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By Any Means Necessary

Another standalone episode, for the most part, but one which does a great job at making Babylon 5's universe feel genuine and lived-in, and also a superb character episode for both Sinclair and G'Kar.


An accident in one of the station's docking bays costs G'Kar some valuable cargo, and costs a dock worker his life. When the investigation determines that the accident was the result of faulty equipment, and when the station's revised budget allocates no funds to the workers, it proves the final spark for the overworked, understaffed, underpaid dock workers. The workers strike - a breach of their government contracts which leaves Sinclair trapped in a situation where his job directly conflicts with what is right. Caught between the demands of the workers and the demands of Earth's Senate - neither of whom are willing to compromise - Sinclair drives himself past the point of exhaustion searching for a peaceful solution.

Meanwhile, G'Kar seeks a replacement for his lost cargo: a plant that is absolutely essential to a Narn religious ceremony. The law of averages being what it is, he discovers that there is another plant on the station... exactly one other plant... and that its owner is none other than his hated enemy, Londo Mollari



Science fiction television has rarely excelled at getting into the gritty, day-to-day reality of human existence. That is this episode's biggest triumph. An episode centered around a dock strike may not be as stirring as great wars and fleets of relentless alien invaders, but it makes the world of this show feel a lot more real. In the future, there will still be an underclass that the world relies on for manual labor; there will still be an upper class that will take them for granted; and this will still lead to conflict.

The portrayal of the situation is very believable. Babylon 5 was the fifth such station constructed. By the time they got to #5, we have been told repeatedly, no one actually expected it to last even a single year. Given this, it is no surprise that the government awarded the contract for construction to the lowest bid. It is similarly no surprise that - as is frequently the case with such constructions today - much of the equipment is shoddy and out-of-date.

As we begin the episode, the situation has already been festering for far too long. The workers are already tired of working with substandard equipment, and they have been overworked for so long that they are probably in a continuous state of mental and physical exhaustion. It is a problem that has to be solved for the station to continue running successfully.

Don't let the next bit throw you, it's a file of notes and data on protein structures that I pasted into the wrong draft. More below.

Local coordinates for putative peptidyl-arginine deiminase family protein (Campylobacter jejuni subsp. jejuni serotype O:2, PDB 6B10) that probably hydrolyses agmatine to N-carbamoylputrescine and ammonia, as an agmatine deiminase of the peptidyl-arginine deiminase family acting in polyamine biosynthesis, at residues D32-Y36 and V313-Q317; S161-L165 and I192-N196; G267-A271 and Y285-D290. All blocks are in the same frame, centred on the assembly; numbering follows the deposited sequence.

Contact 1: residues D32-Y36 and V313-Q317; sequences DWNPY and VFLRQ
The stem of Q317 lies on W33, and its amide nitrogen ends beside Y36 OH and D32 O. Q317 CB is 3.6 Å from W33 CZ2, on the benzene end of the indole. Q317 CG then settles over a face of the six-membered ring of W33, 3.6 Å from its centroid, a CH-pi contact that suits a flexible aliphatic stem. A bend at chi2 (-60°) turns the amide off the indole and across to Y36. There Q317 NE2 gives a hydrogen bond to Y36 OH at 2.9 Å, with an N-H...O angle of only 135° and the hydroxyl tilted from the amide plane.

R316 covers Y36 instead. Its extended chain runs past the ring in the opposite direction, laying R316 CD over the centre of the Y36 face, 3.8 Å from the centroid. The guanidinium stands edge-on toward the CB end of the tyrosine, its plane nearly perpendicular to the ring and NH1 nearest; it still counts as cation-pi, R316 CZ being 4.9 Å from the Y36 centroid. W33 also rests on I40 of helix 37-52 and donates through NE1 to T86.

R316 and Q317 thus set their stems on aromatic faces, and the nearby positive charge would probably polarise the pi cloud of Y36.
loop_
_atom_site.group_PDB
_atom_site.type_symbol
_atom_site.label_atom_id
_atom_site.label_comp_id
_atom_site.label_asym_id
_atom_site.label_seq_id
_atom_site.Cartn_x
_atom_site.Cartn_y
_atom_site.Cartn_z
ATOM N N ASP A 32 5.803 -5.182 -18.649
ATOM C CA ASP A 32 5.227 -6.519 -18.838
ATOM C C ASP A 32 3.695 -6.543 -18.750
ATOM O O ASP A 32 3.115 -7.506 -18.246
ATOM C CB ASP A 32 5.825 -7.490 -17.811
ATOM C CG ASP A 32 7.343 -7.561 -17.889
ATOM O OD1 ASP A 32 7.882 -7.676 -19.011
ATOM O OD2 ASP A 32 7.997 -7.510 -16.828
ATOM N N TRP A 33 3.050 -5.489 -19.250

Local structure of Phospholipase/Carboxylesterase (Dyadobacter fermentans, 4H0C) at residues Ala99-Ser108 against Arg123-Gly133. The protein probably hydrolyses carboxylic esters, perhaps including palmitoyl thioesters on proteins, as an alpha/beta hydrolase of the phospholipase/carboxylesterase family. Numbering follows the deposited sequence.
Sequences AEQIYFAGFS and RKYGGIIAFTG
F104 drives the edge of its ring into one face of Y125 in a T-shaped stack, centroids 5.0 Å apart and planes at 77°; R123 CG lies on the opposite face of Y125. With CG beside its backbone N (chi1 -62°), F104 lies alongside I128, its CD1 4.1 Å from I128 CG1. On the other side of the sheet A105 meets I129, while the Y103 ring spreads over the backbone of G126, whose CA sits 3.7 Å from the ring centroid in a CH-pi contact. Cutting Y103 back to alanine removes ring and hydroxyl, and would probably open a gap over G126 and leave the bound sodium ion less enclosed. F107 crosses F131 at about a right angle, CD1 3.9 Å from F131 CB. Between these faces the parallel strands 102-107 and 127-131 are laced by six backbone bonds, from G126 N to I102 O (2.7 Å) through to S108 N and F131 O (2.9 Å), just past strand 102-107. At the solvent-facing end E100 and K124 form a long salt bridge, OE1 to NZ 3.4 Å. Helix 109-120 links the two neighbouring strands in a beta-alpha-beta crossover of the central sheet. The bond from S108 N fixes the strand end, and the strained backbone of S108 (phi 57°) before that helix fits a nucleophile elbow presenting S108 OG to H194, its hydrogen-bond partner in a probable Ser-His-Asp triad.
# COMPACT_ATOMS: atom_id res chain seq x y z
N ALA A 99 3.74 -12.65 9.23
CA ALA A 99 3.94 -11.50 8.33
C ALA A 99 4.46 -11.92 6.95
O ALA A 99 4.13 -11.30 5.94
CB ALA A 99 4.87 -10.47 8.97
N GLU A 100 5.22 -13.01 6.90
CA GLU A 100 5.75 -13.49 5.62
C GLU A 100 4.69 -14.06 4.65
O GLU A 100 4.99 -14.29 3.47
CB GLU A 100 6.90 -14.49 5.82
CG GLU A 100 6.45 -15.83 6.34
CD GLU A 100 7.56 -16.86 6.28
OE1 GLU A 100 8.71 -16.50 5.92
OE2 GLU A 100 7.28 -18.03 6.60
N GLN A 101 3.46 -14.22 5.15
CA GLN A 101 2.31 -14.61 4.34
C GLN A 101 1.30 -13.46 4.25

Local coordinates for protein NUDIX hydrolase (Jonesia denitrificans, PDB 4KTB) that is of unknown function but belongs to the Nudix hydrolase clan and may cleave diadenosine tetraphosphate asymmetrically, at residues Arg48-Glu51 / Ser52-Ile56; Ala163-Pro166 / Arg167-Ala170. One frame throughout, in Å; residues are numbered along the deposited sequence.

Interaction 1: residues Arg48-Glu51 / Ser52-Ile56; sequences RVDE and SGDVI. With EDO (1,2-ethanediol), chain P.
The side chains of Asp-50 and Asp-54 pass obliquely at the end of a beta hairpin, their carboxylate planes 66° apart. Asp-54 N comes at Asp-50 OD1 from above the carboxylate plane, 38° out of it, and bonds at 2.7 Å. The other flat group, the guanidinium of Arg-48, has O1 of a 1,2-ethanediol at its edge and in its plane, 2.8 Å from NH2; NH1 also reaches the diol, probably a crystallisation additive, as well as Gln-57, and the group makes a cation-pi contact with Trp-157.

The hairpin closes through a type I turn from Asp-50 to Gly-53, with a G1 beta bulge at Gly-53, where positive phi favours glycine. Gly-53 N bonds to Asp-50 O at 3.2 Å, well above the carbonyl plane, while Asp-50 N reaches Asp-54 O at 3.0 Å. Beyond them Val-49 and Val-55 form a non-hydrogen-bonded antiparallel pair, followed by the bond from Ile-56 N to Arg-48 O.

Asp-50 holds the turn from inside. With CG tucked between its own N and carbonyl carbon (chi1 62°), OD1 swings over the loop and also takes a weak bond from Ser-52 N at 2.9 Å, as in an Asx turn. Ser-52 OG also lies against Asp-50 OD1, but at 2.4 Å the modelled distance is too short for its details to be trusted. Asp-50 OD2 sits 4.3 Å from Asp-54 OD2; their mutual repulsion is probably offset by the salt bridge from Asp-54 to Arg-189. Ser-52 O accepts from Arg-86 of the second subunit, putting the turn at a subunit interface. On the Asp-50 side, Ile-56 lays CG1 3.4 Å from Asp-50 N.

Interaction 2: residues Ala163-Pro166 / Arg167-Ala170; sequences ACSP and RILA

This episode remembers an important point to keep in mind in Season One: in Season One, the station is still in its infancy. Even though it is operational and performing its function, the basic machinery and resources that will enable it to keep running long-term are still being put in place all the time. Sinclair is not only running the station; he is also, at the same time, working to make and keep the station operational. These are issues that Sheridan never has to deal with later in the series - in part because, once the arc kicks in, the story has little time for these episodes; but also because, by the time Sheridan shows up, these issues have already been addressed. Sheridan arrives on board a fully operational station; Sinclair is still, at this point and for most of the time he's on Babylon 5, making the station ready.

The episode is a superb one for Sinclair. If And the Sky Full of Stars is the key episode scrutinizing Sinclair in relation to his past, then this is the key episode studying Sinclair in his present position. This episode, more than any other, shows him as the man "nibbled to death by cats." From the first moment we see him, he is dealing with a stressful situation that he knows is only going to worsen. The Senate wants to punish the workers and ignore the larger problem, and Sinclair knows full well that the larger problem isn't going to go away. His ultimate solution is a perfect tribute to Sinclair the Commander. Going back to The Gathering, Midnight on the Firing Line, and Deathwalker, he fights his superiors' orders... but he does so within the exact letter of the rules.

Finally, even though he does find a solution that solves a severe problem for the station, he does so at some cost. It does not end on a perfectly happy note for Sinclair. He acknowledges himself that there will be repercussions for this, and Senator Hidoshi gravely warns him that he has made some very powerful enemies. I realize that Sinclair's removal was not something Straczynski envisioned during the production of Season One; even so, this episode and a couple episodes to come are serendipitous in light of that removal. Effectively, the events leading to Sinclair's replacement can be considered to begin here.